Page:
Arguably, at a time like this, whatever he said on his Armenia-Azerbaijan tour, the general secretary would be left having to balance on an extremely high wire. But the question is to what extent his presence gave both sides pause amidst their rush of rage or simply directed their anger at another target -- the international community itself.
The new arrivals will be temporary -- the "permanent" troop presence at Gyumri, the northern Armenian site of Russia's 102nd Military Base, will stay at 5,000, according to Colonel Igor Gorbul, a spokesperson for Russia's Southern Military District, RIA Novosti reported -- and will receive a higher salary and undefined benefits to whet their interest in sticking around.
They'll arrive at a base that's been a bit on the bustling side of late. Russian jets have been busy drilling in Armenian airspace, and, in March, Moscow held war games in Gyumri. Earlier on, the head of the Collective Security Treaty Organization -- a Russian response to NATO -- said that the Moscow-led alliance will protect Armenia from enemy attacks. “If unfriendly actions are taken against Armenia, all member states will provide relevant assistance to Armenia,” pledged CSTO Secretary-General Nikolai Bordyuzha.
“If Armenia wants its soldiers to stop dying, it should withdraw from Azerbaijani territories,” Amidst a recent, deadly pickup in ceasefire violations, ending the two countries' 24-year conflict over the breakaway Nagorno-Karabakh territory is as simple as that for Azerbaijani Foreign Minister Elmar Mammadyarov.
The bloodshed, coinciding with US Secretary of State Hillary Rodham Clinton's June 4-6 visit to the South Caucasus, has set off a fresh flurry of expressions of concern from world leaders.
“The cycle of violence must stop,” said Ireland’s Foreign Minister Eamon Gilmore at a joint news conference in Baku with his Azerbaijani counterpart. Gilmore, chairperson-in-office of the Organization for Security and Cooperation in Europe, which oversees negotiations between Armenia and Azerbaijan, called on both sides to remove snipers from the line of contact and set up a mechanism for investigating the conflict zone incidents.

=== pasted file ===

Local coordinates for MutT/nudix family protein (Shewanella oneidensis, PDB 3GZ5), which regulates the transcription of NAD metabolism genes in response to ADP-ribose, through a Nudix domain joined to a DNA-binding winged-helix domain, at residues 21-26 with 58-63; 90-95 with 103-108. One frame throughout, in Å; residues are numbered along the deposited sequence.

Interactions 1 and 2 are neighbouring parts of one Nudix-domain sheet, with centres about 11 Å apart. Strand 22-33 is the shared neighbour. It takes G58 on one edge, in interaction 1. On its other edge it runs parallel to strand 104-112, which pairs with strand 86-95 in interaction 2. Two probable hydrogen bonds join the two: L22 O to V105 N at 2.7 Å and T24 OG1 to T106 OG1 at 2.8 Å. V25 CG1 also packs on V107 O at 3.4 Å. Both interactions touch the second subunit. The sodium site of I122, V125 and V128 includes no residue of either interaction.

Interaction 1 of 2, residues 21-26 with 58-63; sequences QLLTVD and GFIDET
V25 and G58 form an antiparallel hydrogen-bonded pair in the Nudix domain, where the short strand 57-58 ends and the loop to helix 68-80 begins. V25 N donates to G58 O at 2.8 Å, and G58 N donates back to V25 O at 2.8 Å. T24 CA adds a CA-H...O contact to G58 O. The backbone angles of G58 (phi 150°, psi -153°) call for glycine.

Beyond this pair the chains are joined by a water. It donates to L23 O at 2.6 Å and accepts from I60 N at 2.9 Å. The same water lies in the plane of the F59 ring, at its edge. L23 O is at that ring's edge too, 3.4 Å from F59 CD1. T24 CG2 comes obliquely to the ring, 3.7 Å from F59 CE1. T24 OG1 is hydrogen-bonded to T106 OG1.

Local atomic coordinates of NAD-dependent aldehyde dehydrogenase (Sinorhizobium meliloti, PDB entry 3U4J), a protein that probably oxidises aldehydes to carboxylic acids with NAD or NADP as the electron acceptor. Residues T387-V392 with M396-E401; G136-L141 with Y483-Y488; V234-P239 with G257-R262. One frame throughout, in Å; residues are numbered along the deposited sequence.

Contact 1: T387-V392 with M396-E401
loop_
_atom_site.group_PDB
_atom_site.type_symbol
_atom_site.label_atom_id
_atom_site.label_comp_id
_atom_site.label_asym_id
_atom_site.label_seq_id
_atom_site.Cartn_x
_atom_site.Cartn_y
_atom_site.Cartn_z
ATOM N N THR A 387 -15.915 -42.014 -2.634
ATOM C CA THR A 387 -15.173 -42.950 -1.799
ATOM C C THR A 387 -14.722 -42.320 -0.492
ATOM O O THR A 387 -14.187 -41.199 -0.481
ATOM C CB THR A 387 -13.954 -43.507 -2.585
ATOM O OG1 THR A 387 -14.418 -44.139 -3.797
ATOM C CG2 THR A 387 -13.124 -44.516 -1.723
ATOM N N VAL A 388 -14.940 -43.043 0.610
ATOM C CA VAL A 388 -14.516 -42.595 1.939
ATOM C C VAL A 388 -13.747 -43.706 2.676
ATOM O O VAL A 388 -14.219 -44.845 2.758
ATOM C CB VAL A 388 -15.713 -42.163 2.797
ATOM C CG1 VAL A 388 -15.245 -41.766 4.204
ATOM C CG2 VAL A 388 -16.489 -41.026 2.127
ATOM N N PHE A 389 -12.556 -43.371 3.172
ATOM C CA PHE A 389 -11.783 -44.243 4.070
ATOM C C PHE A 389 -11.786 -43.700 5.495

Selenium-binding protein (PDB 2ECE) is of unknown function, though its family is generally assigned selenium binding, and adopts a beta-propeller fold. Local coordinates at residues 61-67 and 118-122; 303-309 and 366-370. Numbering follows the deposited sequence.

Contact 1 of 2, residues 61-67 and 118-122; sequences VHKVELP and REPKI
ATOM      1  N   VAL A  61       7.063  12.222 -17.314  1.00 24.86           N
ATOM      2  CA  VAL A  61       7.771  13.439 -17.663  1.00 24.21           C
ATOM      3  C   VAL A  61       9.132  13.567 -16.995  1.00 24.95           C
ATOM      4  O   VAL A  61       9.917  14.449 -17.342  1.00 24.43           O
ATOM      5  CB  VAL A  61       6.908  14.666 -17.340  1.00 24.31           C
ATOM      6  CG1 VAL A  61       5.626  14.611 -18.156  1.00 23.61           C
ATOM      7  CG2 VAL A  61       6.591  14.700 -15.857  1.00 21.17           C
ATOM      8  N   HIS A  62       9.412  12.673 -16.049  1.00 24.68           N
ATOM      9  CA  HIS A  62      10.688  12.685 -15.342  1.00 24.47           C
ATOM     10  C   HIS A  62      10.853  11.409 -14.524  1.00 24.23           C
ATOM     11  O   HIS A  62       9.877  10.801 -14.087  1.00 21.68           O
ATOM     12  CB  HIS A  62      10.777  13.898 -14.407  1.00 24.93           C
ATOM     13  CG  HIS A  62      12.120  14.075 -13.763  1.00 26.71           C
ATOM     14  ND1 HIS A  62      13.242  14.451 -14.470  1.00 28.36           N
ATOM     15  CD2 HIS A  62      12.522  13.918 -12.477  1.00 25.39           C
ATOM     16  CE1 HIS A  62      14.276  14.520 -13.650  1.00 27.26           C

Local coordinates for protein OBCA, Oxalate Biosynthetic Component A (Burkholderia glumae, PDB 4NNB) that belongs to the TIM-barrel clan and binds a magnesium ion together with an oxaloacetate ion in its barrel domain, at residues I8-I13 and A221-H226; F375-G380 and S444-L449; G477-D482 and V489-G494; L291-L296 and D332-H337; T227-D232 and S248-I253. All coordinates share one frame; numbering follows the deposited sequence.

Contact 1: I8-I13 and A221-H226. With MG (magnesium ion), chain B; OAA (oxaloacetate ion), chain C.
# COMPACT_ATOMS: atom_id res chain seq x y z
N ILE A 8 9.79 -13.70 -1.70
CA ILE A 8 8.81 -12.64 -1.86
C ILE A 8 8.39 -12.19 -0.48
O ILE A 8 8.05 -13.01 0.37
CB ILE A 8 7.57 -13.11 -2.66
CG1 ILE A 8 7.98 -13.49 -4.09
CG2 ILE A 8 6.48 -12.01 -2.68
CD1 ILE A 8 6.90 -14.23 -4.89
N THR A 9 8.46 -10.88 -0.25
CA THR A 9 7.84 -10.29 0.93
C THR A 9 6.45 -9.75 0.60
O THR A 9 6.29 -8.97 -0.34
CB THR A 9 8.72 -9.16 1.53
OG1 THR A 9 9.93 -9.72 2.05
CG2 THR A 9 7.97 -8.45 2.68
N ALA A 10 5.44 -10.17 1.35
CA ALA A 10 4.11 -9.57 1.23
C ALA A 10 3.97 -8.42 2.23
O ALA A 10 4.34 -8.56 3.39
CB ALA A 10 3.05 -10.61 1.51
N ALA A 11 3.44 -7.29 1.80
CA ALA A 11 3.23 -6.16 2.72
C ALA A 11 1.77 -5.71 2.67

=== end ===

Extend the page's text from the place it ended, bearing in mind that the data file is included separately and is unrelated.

Mammadyarov said that frontline snipers will have no targets if Yerevan pulls back its forces. He also expressed Baku’s conditional support for incident-investigation mechanism. “But this will work only if Armenian forces withdraw from the occupied territories of Azerbaijan,” he said. “If the mechanism is put to work now, it would mean consolidating the status quo, which is unacceptable.”
Azerbaijan made the trip to the May 20-21 Euro-Atlantic defense pow-wow in Chicago, and Georgia all but rode a rocket there. But Armenia stayed home.
And not because -- to borrow the dating excuse of an earlier generation of Americans -- it needed to wash its hair.
Armenia is Russia’s economic and military protégé in the Caucasus, and some Armenian wonks believe that President Serzh Sargsyan was a no-show in Chicago as a courtesy move to the Kremlin.
But Yerevan says that the real turn-off for Sargsyan was the gathering’s reiteration of the alliance’s commitment to the territorial integrity of nations. In plain words and as far as Armenia is concerned, this means it should let Azerbaijan take back Sargsyan's native land of breakaway Nagorno Karabakh.
“We remain committed in our support of the territorial integrity, independence, and sovereignty of Armenia, Azerbaijan, Georgia and Republic of Moldova,” the 28-member bloc said. The declaration does not mention the right of self-determination which Armenia advocates in the Karabakh conflict resolution talks. The right to self-determination and the right to territorial integrity -- contradictory though at times they may seem -- are both principles that guide the internationally-mediated discussions.